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    California has No. 1 US wage gap between haves and have-nots
    • June 13, 2024

    ”Survey says” looks at various rankings and scorecards judging geographic locations while noting these grades are best seen as a mix of artful interpretation and data.

    Buzz: The pay gap between California’s upper and lower halves of the pay scale is larger than any other state.

    Source: My trusty spreadsheet looked at some federal jobs data for May 2023, tracking two noteworthy slices of wages by state – the 75th and 25th percentiles, or the medians of the top half and bottom half of salaries. This spread offers clues about uneven paychecks across a state.


    There’s a 146% difference between what California bosses typically paid in the top half of salaries versus the bottom half. That’s the No. 1 chasm among the states and well above 108% nationally.

    After California came Massachusetts and New York at 144%, then Maryland at 142%. The smallest gap was in Maine at 81%, then South Dakota at 82%, Iowa at 84%, and North Dakota at 85%.

    And this measure of income inequality in California’s two big economic rivals? Texas ranked No. 8 at 128% and Florida was No. 32 at 100%.

    The details

    How did we get to this gap?

    Well, California homes still sell (slowly), our roads are filled with new vehicles, and our shopping centers are busy because many bosses in the Golden State pay really well.

    The state’s 75th percentile pay – the mid-point of the upper half – ranked No. 3 in the U.S. at $93,250 a year. Nationally, that pay is $70,035. So Golden State bosses pay 33% better for the higher-pay work.

    Topping California were Massachusetts at $98,110 and Washington at $95,180. The lowest was Mississippi at $55,870, Arkansas at $58,900, and South Dakota at $59,980.

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    By the way, Texas was No. 22 at $72,640 and Florida, No. 30 at $67,600.

    Yet, many California jobs don’t pay well – thus the huge have-versus-have-not divide.

    Wages at the 25th percentile – mid-point of the lower half – in California ranked No. 7 at $37,890 vs. $35,030 nationally. So, for the lower-salaries worker, Golden State bosses pay only 8% better than US peers.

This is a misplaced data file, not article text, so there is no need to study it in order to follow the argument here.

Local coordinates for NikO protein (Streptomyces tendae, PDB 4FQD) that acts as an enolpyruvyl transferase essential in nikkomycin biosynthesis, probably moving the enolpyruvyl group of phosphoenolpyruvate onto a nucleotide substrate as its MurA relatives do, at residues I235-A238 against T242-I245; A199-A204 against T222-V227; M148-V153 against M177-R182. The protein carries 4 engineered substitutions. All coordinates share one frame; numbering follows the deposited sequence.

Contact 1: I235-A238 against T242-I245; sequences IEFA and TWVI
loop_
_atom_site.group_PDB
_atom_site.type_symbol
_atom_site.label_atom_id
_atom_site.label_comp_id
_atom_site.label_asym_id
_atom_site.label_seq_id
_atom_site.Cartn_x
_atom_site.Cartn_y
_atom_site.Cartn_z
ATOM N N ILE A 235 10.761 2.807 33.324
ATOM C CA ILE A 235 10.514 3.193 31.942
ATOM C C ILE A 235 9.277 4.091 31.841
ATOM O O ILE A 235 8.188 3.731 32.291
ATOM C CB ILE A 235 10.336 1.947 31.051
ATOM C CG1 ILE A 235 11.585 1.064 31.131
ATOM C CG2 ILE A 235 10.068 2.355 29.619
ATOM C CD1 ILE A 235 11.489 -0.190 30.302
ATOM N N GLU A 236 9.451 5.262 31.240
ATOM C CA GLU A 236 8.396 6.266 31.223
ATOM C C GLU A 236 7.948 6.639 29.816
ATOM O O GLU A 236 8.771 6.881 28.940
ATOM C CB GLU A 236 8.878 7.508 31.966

Tops? Washington at $43,370, Massachusetts at $40,130, and Colorado at $38,830. Lows? Mississippi at $27,910, Louisiana at $28,900, and West Virginia at $29,260.

    And Texas was No. 41 at $31,920 and Florida, No. 32 at $33,730.

    Bottom line

    Whenever you wonder who can afford California, don’t forget that some people can – as this math shows.

    However, while California pay level for the upper half may seem generous – it does not go very far in the Golden State. For example, ponder those paychecks as fuel for house hunting.

    SHOPPING NEWS: What’s the big trend? Who’s buying what? CLICK HERE!

    The California Association of Realtors estimated buyers needed a $208,000 household income to qualify to buy the median priced home in the spring of 2023 – when this wage data was tabulated.

    That’s more than double the 75th percentile wage. Yes, a household with two jobs paying more than what three-quarters of Californians make doesn’t cut it.

    And that why’s the Realtors math says only 16% of households could “afford” to buy.

    Jonathan Lansner is the business columnist for the Southern California News Group. He can be reached at [email protected]

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    ​ Orange County Register